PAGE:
A varied plant-based diet provides plenty of protein, B-vitamins, calcium, loads of fiber, and a healthy dose of antioxidants like CoQ10. Heart-healthy fatty acids and vitamin D are most easily available in animal foods, especially dairy products, although plant-based alternatives like soy milk also provide them. Full-fat yogurt, in particular, aids digestion, supplying important probiotics along with fatty acids.

It’s always a good idea to provide a daily vitamin and mineral capsule as insurance. If swallowing is an issue, just blend it along with those beautiful greens in a smoothie.

And remember: while “middle age is when you choose your cereal for the fiber, not the toy,” you can make that fiber fun to eat—soft and sweet!

At David York Agency, we offer a number of home healthcare services to help ensure your elderly loved one gets the care and nutrition they need. Whether you just need someone to come over a few days a week to help prepare healthy meals or you need a full-time home healthcare aide, we can help.

For more information about our qualified, compassionate caregivers, contact us at 718.376.7755. A free phone consultation can help you decide what services might be best to provide you and your loved one with the assistance you need.

If you’d like to hear more from us, please like us on Facebook or follow us on Twitter, Google+, or LinkedIn.

Make Elderly Taste Buds Tingle with Good Nutrition

Eating is a sensory experience on so many levels. Not only does a good meal nurture our bodies, but it also awakens all of our senses. Beautiful food has amazing visual appeal. The aroma of home cooking literally makes the mouth water. The texture and crunch of food make our taste buds tingle. When mealtime is fun, it also feeds our souls.

Healthy eating keeps our bodies in better working order, lessens the effects and duration of illness, and increases energy. Leafy green vegetables, nuts and fish rich in Omega-3 fatty acids can increase mental acuity and may even stave off memory loss. The fact is, when we eat better, we feel better.

Nutrition in the elderly

Our appetites naturally decrease with age as does our sense of thirst.  Thus, many of the elderly do not get the nutrition their bodies need.  Sometimes this is simply because eating has ceased to be an enjoyable experience. The elderly actually experience a decreased sense of taste and smell and the side-effects of certain medications can intensify this. Older adults are also prone to digestive issues that make them cautious and less adventurous about what they will eat. Slower metabolism, poor dentition and depression can also contribute to seniors not getting the recommended daily vitamins and minerals for their age.

The United States Department of Agriculture lists 10 tips for older adults who would like to improve their nutrition.

1. Drink plenty of fluids especially since some medications can dehydrate you.  It’s best to stay away from sugary drinks likes juices and stick to water or even add more soups into the mix.

2. Turn mealtime into a fun social event! Make eating a pleasant experience by sharing the time with others either in your home at a senior center. You can even listen to music as you eat.

3. Plan healthy meals in advance and the National Institute on Aging has a handy tool ChooseMyPlate.gov for building a balanced plate that includes fruits, vegetables, grains and protein.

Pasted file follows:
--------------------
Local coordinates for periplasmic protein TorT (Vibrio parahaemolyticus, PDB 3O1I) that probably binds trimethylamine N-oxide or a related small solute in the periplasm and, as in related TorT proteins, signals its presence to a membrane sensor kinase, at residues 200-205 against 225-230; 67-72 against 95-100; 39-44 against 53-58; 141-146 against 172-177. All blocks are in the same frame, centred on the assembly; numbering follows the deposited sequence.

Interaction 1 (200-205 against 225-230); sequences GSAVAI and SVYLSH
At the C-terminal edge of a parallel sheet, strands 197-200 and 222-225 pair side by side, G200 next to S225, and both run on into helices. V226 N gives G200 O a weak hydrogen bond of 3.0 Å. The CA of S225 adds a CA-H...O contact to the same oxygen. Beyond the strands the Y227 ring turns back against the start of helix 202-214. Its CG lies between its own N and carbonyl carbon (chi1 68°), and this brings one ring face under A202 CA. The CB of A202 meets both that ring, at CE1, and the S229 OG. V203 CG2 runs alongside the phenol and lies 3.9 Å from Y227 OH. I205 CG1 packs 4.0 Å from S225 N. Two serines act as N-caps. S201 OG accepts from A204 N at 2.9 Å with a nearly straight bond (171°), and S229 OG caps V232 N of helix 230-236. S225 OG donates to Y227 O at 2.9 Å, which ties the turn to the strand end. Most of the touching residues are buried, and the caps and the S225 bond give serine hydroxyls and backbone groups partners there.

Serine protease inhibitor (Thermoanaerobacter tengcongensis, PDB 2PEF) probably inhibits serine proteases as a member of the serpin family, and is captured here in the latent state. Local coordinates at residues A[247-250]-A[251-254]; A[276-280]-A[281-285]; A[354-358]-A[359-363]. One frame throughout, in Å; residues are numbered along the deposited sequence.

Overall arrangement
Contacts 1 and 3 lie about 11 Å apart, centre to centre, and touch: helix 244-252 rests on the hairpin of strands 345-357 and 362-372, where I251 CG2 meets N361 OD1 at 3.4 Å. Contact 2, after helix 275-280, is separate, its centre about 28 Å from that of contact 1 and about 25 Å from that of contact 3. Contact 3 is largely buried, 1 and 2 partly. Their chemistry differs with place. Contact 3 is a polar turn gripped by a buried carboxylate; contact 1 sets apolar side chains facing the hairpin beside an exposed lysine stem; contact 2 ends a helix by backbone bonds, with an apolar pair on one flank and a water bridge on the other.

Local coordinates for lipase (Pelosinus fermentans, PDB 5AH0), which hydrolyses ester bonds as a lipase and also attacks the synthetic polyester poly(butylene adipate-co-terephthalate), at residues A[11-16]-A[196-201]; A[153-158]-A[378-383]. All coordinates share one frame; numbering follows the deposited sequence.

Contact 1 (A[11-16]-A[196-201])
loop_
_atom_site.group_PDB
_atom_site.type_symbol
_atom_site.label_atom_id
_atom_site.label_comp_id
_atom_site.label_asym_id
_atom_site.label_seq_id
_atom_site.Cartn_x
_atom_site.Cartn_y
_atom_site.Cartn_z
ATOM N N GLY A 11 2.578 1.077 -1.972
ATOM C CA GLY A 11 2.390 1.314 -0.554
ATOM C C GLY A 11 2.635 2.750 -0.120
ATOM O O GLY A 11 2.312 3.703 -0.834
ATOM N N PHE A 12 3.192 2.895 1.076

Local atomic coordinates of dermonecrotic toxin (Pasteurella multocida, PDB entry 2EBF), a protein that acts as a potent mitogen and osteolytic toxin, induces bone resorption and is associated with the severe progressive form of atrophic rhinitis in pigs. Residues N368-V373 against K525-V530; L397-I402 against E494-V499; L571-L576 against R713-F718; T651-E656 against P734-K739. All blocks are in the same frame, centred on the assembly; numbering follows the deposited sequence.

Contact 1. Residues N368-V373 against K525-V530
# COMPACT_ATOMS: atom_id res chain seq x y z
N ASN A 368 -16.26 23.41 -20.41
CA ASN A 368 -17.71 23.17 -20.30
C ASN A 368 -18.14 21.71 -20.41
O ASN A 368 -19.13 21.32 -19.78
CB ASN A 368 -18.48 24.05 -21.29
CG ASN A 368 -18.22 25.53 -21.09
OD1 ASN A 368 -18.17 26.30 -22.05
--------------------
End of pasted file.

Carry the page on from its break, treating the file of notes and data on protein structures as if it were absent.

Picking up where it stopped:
4. Have an idea of how much to eat – both too much and too little.  There is so much emphasis on how obesity carries health risks that we can sometimes forget that deficiencies in the frail elderly can be just as dangerous. 

5. Vary your vegetables using the old rule of thumb. Follow your mother’s advice and make sure different colored vegetables are amply included in your diet as each is composed of different and important nutrients.

6. Keep your teeth and gums healthy both in terms of what you eat to strengthen them and proper hygiene and maintenance.  Losing teeth can also affect your taste buds, so it is best to take care even in your choice of hard to chew versus softer foods. 

7. Use herbs and spices to counteract any new sense of blandness to your food. A bonus is the newly included spices can bring with them added nutrition such as turmeric with its anti-inflammatory effects and mental acuity. 

8. Keep food safety top of mind.  Often seniors forget how old something is or are hesitant to throw out food due to financial constraints.  Better to be safe than sorry – don’t eat anything that can jeopardize your health.

9. Read those nutrition and ingredient labels.  In addition to calorie, carbohydrate and fat content, they will clue you into the important nutrients contained. 

10. Ask your doctor about personal nutritional requirements and deficiencies and speak to him/her about vitamins and supplements. Many necessary prescription drugs have side effects that deplete your body of important nutrients which are important to replace.  For example, it is important to beware of anemia which can actually contribute to dementia or to take CoQ10 while on cholesterol reducing statin drugs which can zap your strength. 

Healthy eating is a lifestyle choice that promotes good nutrition in the elderly. For additional tips on helping our senior family members stay active and productive, contact us.  David York Agency could provide direction as to how to manage the total care of your senior loved one. Please call us at (718) 376-7755 or visit us on our website DavidYorkAgency.com to become acquainted with all we offer. Please like us on Facebook or follow us on Twitter, Google+ or LinkedIn.